On the next screen select the option to Add Virtual Machines. Then select the required options. Making sure to select the machine size as a NV series machine, and select the new image (in my case from the Shared Library)
Fill in the required VNET settings and enter the AD Join UPN and Password needed for the image to join your domain.
Now on the Workspace tab. Select Register desktop app group and then either selected an existing workspace or create a new one. For reference workspace is to Spring 2020 what Tenant was to Fall 2019.
Finally, add tags if required. I like to do this even in my lab. Once done Create!
Group Policy Settings
Now we have deployed the GPU accelerated virtual machine, we need to make few changes via Group Policy to ensure the GPU is used correctly for Remote Desktop Sessions.
From the Microsoft Docs
By default, apps and desktops running in multi-session configurations are rendered with the CPU and do not leverage available GPUs for rendering.
Remote Desktop encodes all graphics rendered by apps and desktops (whether rendered with GPU or with CPU) for transmission to Remote Desktop clients. By default, Remote Desktop does not leverage available GPUs for this encoding.https://docs.microsoft.com/en-us/azure/virtual-desktop/configure-vm-gpu
Therefore, we will enable some settings via Group Policy to ensure the GPU is used by Remote Desktop to render.
Open up Group Policy Management Console on a relevant machine. Either create a new GPO or add to an existing WVD policy.
In my case I created a new policy called WVD-GPU.
Edit the policy and navigate to Computer Configuration > Administrative Templates > Windows Components > Remote Desktop Services > Remote Desktop Session Host > Remote Session Environment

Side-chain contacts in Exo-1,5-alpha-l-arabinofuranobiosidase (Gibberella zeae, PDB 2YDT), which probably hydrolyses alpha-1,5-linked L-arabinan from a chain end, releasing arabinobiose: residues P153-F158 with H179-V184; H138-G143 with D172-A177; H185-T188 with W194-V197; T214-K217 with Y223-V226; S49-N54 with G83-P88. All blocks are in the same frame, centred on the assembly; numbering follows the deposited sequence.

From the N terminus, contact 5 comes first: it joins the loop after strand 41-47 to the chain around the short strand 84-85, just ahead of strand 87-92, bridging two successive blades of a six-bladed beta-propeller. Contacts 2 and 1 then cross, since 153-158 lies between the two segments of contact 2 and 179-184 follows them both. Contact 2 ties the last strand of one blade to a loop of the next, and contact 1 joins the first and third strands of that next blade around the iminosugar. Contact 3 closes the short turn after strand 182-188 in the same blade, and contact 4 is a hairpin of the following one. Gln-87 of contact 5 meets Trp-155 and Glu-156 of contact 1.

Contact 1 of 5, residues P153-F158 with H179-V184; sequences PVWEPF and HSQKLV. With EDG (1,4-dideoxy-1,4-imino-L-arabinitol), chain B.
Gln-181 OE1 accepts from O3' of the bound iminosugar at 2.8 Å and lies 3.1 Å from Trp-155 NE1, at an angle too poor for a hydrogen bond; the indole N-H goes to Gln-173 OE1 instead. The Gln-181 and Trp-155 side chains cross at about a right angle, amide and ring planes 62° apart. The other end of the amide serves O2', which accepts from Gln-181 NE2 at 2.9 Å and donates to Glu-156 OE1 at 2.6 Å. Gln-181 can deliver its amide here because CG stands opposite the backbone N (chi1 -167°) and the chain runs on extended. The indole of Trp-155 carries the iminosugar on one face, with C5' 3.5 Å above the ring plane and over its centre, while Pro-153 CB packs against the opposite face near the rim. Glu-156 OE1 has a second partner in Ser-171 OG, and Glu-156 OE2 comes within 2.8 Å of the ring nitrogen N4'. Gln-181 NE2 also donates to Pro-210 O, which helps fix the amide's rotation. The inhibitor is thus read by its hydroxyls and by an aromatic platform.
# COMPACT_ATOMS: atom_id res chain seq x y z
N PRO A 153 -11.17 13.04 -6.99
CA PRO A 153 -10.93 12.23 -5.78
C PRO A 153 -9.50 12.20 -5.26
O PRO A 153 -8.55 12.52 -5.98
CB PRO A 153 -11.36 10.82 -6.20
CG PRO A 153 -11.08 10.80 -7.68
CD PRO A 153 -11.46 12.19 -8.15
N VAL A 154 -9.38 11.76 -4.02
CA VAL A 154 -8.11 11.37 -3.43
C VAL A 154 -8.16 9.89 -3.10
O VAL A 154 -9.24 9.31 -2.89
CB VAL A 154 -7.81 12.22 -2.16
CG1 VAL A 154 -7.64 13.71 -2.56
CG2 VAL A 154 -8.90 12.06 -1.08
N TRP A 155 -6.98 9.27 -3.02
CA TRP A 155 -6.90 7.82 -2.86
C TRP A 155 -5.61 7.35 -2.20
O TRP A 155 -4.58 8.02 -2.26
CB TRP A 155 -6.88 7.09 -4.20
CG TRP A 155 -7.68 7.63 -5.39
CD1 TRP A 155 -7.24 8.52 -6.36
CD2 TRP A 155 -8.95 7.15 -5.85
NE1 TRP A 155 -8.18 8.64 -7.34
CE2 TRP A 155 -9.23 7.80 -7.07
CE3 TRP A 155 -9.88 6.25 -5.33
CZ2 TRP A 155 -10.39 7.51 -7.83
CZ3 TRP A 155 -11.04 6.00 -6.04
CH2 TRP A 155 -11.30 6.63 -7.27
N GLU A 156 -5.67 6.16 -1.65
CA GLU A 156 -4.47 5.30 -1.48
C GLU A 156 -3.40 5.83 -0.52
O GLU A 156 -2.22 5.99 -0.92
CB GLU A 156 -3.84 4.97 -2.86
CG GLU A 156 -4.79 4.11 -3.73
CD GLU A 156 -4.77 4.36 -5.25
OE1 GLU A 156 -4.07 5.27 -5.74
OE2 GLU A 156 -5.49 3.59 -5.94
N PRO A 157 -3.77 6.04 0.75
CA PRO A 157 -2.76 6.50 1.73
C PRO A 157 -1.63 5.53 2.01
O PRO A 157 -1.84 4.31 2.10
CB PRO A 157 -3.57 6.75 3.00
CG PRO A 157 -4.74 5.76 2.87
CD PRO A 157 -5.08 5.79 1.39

Then edit the Use hardware graphics adapters for all Remote Desktop Services sessions and set this to Enabled
Then select Prioritize H.264/AVC 444 Graphics mode for Remote Desktop connections and set to Enabled.
Finally, select Configure H.264/AVC hardware encoding for Remote Desktop connections and set to Enabled
Now assign this policy to the OU containing your GPU enabled host.
And set the scoping to the relevant machine and WVD users.
Ensure Loopback Policy is enabled as needed.
I now will test the GPU acceleration and install a game from my Steam collection and then run this over the WVD session.
However, I can quickly check if the GPU is being user via Task Manager under the Performance tab.
So, I installed the Steam client and then installed Celeste for testing as this is a pretty fast game.
I did have some issues with Direct X. So I manually installed it.
*Also for some weird reason Celeste didn’t like the graphics card so had to switch to the OpenGL version. (Other games worked fine like Super Meat Boy and Duke Nukem 3D)
The experience was pretty awesome. There was a tiny bit of screen tear here and there. But it performed well enough to play through Celeste for a bit with full audio redirection too!
Here’s some footage of Celeste in action!
The best part was it also worked on my iPhone! (although controls were obviously an issue)